One readily available and inexpensive source of omega 3 fatty acids is canned or vacuum packaged tuna. Canned tuna is available in water or oil. Tuna packaged in water is lower in fat and calories, but has a similar amount of sodium, cholesterol, and protein as oil packed. Although tuna packaged in water is lower in calories, tuna in oil is packed in heart healthy fats such as olive oil or soybean oil. Read the nutrition labels, tuna packaged in water retain a higher level of EPA and DHA. Water and oil do not mix, meaning when draining water packed tuna the oils stay with the tuna and the essential fatty acids do not go down the drain. Individuals may prefer one over the other based on texture or flavor. Tuna canned in oil is also cooked in oil and has a stronger fish taste.
Canned vs. Vacuum Packed (Pouch) Tuna
Both canned and vacuum packed tuna, also called pouch tuna, should be stored at room temperature in a cool and dry place. Pouch tuna is stored without water, has a chunkier texture, and has a stronger tuna flavor. Because of packaging, vacuumed packed tuna is typically more expensive than canned.
Storage & Handling
- Research shows canned tuna should be consumed within 6 months of purchase for an optimum amount of omega-3 fatty acids
- Canned or pouch tuna, for optimum quality, should be stored in a cool and dry place, such as a pantry
- Store recently purchased tuna behind older to help remember to use older products first
- If cans or pouches are rusted, bulging, torn or dented, do not use them as these are all signs of spoilage. When in doubt, throw it out.
- The average shelf life of canned tuna is 4 years and vacuumed packaged or pouched tuna is 3 years when kept in optimum conditions. Check the can, package, or manufacturer for best when used by dates. Once opened, store fish in a sealed container in the refrigerator and consume or toss after 3-4 days.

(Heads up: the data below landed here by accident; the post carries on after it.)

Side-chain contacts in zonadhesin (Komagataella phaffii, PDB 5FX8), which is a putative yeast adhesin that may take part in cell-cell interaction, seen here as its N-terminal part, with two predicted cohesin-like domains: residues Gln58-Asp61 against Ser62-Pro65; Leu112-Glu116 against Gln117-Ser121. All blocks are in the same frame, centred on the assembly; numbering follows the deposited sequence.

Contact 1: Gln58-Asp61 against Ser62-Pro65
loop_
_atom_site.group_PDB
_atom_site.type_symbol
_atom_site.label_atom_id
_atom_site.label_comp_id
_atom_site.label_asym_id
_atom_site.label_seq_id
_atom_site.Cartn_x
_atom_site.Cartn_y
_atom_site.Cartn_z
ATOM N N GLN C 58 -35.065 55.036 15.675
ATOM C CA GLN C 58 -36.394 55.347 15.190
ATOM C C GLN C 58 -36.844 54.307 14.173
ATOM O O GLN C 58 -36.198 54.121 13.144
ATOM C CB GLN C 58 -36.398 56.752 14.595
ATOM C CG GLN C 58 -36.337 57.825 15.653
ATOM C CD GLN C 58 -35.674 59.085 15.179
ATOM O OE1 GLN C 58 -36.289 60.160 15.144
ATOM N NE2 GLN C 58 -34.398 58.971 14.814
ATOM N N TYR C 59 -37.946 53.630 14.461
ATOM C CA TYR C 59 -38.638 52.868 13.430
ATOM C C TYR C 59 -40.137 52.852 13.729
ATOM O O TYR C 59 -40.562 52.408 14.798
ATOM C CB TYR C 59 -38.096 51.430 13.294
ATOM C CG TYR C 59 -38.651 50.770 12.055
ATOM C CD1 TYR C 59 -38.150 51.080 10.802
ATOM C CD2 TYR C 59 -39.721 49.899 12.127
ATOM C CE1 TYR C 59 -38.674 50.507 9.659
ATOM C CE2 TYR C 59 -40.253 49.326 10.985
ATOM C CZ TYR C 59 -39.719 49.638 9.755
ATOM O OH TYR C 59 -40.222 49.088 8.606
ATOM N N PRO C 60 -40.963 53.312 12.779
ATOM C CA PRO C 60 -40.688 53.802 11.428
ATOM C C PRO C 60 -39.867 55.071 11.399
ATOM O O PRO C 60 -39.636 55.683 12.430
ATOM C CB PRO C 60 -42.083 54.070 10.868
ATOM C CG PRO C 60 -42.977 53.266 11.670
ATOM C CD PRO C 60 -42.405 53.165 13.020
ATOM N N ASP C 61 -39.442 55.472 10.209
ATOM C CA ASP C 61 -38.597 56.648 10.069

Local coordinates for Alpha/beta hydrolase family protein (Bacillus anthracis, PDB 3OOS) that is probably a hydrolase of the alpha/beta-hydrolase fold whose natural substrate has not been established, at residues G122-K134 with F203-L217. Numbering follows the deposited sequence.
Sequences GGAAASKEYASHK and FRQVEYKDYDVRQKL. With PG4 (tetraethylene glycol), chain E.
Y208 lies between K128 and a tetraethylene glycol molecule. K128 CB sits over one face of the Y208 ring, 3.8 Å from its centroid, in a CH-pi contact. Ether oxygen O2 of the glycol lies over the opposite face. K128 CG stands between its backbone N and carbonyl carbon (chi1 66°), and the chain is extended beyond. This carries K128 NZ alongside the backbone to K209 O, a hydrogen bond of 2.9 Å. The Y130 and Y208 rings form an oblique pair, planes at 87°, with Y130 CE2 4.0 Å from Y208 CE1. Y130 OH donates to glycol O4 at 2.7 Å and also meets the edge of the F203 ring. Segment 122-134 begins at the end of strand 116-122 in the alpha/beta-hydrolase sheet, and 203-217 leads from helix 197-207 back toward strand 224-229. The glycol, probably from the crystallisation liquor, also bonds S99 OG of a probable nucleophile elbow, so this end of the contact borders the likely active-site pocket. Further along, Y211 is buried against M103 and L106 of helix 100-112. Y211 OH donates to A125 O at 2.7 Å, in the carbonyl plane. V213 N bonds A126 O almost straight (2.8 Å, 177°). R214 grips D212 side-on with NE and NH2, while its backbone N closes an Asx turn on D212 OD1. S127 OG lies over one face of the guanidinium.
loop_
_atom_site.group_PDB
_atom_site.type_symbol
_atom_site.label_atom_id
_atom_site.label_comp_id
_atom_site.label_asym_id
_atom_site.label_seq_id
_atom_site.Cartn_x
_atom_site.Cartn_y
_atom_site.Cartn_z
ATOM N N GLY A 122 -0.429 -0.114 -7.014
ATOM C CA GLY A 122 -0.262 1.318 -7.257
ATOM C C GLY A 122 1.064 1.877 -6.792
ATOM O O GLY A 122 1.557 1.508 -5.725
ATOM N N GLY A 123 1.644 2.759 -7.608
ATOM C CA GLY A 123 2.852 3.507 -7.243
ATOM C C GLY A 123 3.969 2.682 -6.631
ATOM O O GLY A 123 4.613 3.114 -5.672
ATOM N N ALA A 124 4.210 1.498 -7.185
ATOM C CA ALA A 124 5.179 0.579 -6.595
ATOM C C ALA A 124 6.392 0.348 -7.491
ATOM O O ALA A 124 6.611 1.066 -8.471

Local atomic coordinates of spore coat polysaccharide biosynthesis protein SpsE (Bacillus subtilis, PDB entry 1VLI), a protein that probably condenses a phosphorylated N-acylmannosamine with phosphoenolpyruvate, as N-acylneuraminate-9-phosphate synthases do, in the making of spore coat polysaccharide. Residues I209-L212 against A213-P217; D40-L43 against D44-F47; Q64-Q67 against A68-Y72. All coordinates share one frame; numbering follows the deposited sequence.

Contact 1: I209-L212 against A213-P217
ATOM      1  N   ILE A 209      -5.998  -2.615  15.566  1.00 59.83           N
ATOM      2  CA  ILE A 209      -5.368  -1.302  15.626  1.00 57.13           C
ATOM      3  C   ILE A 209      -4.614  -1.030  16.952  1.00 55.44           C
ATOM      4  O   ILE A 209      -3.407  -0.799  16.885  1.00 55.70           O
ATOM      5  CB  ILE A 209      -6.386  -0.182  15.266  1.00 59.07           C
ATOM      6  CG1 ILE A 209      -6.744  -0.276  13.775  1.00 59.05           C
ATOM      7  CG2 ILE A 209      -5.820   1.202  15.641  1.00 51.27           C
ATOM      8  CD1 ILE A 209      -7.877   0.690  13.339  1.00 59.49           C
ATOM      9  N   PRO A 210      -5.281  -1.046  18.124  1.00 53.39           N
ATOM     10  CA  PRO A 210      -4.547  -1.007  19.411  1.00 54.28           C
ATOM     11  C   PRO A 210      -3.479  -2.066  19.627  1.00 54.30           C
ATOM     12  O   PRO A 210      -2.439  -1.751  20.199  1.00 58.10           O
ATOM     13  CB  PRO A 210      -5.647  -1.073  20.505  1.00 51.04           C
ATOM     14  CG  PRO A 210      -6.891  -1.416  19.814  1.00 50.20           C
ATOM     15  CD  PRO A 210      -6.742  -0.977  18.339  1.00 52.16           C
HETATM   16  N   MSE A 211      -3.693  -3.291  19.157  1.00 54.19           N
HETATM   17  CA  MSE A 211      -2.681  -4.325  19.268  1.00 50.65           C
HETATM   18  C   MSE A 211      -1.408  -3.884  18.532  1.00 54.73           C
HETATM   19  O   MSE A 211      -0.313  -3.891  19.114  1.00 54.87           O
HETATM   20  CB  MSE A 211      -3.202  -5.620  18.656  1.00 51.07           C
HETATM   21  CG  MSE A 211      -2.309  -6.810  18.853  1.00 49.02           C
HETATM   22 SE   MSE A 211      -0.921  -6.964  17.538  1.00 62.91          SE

Overall, canned or pouched tuna is a wonderful source of protein and heart healthy essential omega-3 fatty acids. Make a goal of eating fish twice this week or make it a part of two meals. Looking for a new recipe this week with tuna? Try a unique tuna fritter side dish below the whole family will love!
Sweet Tuna Fritters
6 oz. canned light tuna in water, drained
2/3 cup rolled quick oats
2 Tbs. barbeque sauce
3 Tbs. chopped green onions
1 tsp. chili powder
1 tsp. Italian seasoning
½ tsp. garlic powder
2 Tbs. olive oil
*Hint: To create a spicier fritter add an extra 1/2 -1 tsp. chili powder
Yield: 10 servings (fritters)
Nutrition Facts: 1 serving: 80 calories, 4 g. fat, .5 g. saturated fat,30 mg.cholesterol, 125 mg. sodium, 6 g. carbs,1 g. dietary fiber, 5 g. protein
For republication of this blog post, please contact Lisa Peterson, Nutrition & Wellness Educator, firstname.lastname@example.org or Terri Miller, publicity & promotion specialist, email@example.com. Thank you!
Asim Maqbool, Birgitta Strandvik and Virginia A Stallings (2011). The skinny on tuna fat: health implications. Public Health Nutrition, 14, pp 2049-2054. doi:10.1017/S1368980010003757.
"About Seafood." National Fisheries Institute. http://www.aboutseafood.com/tuna-council-3/about-tuna-council/
Siriamornpun S, Lifeng Y, Kubola J, Duo L. CHANGES OF OMEGA-3 FATTY ACID CONTENT AND LIPID COMPOSITION IN CANNED TUNA DURING 12-MONTH STORAGE.Journal Of Food Lipids[serial online]. June 2008;15(2):164-175. Available from: Business Source Complete, Ipswich, MA. Accessed March 22, 2016.
"What you Need to Know about Mercury in Fish and Shellfish." U.S. Food and Drug Administration. March 2004.
"What you Should Know about Tuna." Berkley Wellness. University of California Berkley. 1 October 2011. http://www.berkeleywellness.com/healthy-eating/food/article/what-you-should-know-about-tuna